Home / Science / NASA’s OSIRIS-REx completes the final tour of the asteroid Bennu before making it 180,000,000 miles back to Earth.

NASA’s OSIRIS-REx completes the final tour of the asteroid Bennu before making it 180,000,000 miles back to Earth.

Final Asteroid Observation of NASA OSIRIS-REx

This artist’s concept shows the planned flight path of NASA’s OSIRIS-REx spacecraft during the final flight over the asteroid Bennu, scheduled for April 7.Credit: ASA / Goddard / University of Arizona.

NASAof OSIRIS-REx Bennu’s final overpass was built around 6am EDT (4:00 AM MDT) on April 7 and is now slowly drifting away from the asteroid. The mission team, however, will have to wait a few days to find out how the spacecraft changed Bennu’s surface when it captured asteroid samples.

The OSIRIS-REx team added this flyby to document the surface changes as a result of the Touch and Go (TAG) sampling maneuver on October 20, 2020, “by exploring the distribution of mined materials around the TAG site. We will learn more about The nature of the surface and subsurface materials, along with the mechanical properties of the asteroid, said Dr. Dante Loretta, OSIRIS-REx principal investigator at the University of Arizona.

Top-down view of the asteroid Bennu.

This image shows a top-down view of asteroid Benu, part of the asteroid’s equatorial line and the northern hemisphere illuminated, taken by PolyCam camera aboard NASA’s OSIRIS-REx spacecraft on March 4, 2021 from distance. Approximately 186 miles (300 km), the spacecraft’s cameras point directly to Bennu’s North Pole.Two large equatorial craters can be seen at the edge of the asteroid. (Center and center left) The image was obtained during the mission’s Post-TAG operating phase as the spacecraft slowly approached Bennu in preparation for the final observation flight on April 7.Credits: NASA. / Goddard / University of Arizona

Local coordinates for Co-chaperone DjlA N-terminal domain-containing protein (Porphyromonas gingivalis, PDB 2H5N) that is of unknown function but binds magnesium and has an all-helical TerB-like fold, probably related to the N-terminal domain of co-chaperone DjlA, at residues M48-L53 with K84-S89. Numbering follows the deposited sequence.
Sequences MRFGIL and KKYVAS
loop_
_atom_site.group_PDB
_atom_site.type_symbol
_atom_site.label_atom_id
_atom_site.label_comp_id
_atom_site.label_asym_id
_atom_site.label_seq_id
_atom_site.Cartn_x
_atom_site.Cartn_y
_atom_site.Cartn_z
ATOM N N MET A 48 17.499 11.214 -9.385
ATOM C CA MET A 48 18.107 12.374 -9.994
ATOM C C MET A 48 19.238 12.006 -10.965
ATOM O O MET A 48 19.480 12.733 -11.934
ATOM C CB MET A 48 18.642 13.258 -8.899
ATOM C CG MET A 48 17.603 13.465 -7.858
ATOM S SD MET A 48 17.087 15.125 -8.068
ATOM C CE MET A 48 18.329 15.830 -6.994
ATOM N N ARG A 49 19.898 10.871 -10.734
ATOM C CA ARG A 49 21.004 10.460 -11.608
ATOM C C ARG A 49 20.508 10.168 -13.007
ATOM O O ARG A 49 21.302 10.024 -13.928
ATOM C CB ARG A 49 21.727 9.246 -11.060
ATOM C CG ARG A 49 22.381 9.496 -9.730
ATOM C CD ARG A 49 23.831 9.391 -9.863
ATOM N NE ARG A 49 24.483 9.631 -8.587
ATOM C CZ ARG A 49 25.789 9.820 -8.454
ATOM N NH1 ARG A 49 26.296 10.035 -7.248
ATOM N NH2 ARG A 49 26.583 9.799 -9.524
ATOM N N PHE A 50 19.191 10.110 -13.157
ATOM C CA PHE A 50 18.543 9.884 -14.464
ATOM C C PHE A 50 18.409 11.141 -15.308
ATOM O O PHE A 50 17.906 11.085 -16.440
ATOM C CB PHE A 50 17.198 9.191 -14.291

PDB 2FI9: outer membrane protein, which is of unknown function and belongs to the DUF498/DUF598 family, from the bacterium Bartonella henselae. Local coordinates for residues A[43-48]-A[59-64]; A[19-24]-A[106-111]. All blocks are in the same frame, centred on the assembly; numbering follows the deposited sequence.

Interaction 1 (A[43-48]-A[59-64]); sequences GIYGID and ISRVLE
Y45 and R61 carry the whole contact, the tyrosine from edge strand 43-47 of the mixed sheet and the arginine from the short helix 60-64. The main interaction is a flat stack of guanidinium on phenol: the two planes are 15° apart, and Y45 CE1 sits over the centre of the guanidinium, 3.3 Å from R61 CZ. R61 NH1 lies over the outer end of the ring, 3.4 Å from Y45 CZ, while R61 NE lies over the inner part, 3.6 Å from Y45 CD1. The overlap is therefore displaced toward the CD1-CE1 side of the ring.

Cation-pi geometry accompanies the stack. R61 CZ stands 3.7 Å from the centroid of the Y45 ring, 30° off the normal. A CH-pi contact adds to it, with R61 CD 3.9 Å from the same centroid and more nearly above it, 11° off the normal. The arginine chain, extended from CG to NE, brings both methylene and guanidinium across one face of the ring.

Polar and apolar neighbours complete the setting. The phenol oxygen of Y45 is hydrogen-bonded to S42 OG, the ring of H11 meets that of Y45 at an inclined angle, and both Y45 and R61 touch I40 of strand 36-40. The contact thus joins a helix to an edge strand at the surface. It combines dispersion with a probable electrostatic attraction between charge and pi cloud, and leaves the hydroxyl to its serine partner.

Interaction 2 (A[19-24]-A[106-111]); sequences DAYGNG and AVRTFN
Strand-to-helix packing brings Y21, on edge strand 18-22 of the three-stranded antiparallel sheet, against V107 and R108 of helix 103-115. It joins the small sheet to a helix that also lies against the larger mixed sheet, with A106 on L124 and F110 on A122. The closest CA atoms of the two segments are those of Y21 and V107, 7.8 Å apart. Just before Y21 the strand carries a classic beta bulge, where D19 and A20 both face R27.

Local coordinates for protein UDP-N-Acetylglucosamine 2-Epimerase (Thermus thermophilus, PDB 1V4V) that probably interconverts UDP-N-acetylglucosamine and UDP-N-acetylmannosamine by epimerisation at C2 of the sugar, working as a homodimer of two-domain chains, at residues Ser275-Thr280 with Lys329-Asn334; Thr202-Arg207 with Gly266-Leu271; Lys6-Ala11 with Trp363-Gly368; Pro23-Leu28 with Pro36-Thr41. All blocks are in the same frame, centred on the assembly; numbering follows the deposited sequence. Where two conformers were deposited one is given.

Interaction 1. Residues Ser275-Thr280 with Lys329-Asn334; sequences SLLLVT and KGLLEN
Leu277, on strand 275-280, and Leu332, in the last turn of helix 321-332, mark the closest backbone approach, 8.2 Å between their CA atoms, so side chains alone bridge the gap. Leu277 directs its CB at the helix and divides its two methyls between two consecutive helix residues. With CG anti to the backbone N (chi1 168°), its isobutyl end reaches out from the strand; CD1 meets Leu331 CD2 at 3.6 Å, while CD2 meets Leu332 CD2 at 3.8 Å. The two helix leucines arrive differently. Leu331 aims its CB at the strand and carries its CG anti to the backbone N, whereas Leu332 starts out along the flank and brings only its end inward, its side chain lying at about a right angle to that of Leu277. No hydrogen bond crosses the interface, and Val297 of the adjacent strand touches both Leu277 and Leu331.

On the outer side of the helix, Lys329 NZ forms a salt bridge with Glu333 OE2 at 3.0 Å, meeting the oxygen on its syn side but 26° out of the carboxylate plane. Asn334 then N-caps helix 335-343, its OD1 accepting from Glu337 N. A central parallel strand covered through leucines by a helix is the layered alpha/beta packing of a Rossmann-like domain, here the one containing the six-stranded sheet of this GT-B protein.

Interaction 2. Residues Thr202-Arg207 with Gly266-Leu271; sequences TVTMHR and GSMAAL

During the flight through OSIRIS-REx, Bennu was photographed for 5.9 hours, covering a fully rotating asteroid. It flies within 2.1 miles (3.5 kilometers) to the surface of Bennu, the closest since the TAG sampling event.

It will take until April 13 at least for OSIRIS-REx to downlink all data and new images of Bennu’s surface recorded during flight, the Deep Space Network antenna is used in conjunction with other missions such as Mars. Perseverance, And typically, a downlink time is 4–6 hours per day. “We collected about 4,000 megabytes of data during the flight,” said Mike Moreau, OSIRIS-REx deputy manager of NASA’s Goddard Space Flight Center in Greenbelt, Maryland. “Bennu is about 185 million miles from Earth right now, which means we can achieve a downlink data rate of 412 kbps, so it takes days for all flight data to be downloaded.”

OSIRIS-REx Bennu departs

NASA is inviting the public to watch OSIRIS-REx departing Bennu on NASA.gov and NASA TV on May 10, 2021 at 4 p.m. EDT.

Once the mission team obtained images and other instrumental data, they will study how OSIRIS-REx flipped Bennu’s surface during the touchdown.The spacecraft’s sampling head sank 1.6 feet (48.8 centimeters) into the surface. The spacecraft’s thrusters kicked large amounts of surface material during the rear combustion – releasing rocks and dust in the process.

OSIRIS-REx, With its pristine and prized asteroid cargo, it will remain in close proximity to Bennu until May 10, when it will fire its thrusters and begin sailing home for two years. This mission will send an asteroid sample to Earth on September 24, 2023.

KinetX Flight Navigator Leilah McCarthy

KinetX Flight Navigator Leilah McCarthy processes navigation images to help target NASA’s final OSIRIS-REx flight target of the near-Earth asteroid Bennu. Credit: KinetX Inc./Coralie Adam.

NASA’s Goddard Space Flight Center in Greenbelt, Maryland, provides total mission management, systems engineering, and safety and mission assurance for OSIRIS-REx (Origins Spectral Interpretation Resource Identification Security – Regolith Explorer), Dante Lauretta of the University of Arizona, Tucson. It is the principal investigator, and the University of Arizona is also leading the science and planning, scientific observation and data processing teams of the Lockheed Martin Space mission in Denver, building the spacecraft and serving Goddard aviation, and KinetX Aerospace is responsible for piloting the spacecraft. OSIRIS-REx OSIRIS-REx is the third mission in NASA’s New Frontiers Program, managed by NASA’s Marshall Space Flight Center in Huntsville, Alabama, for the Science Mission Directorate in Washington.

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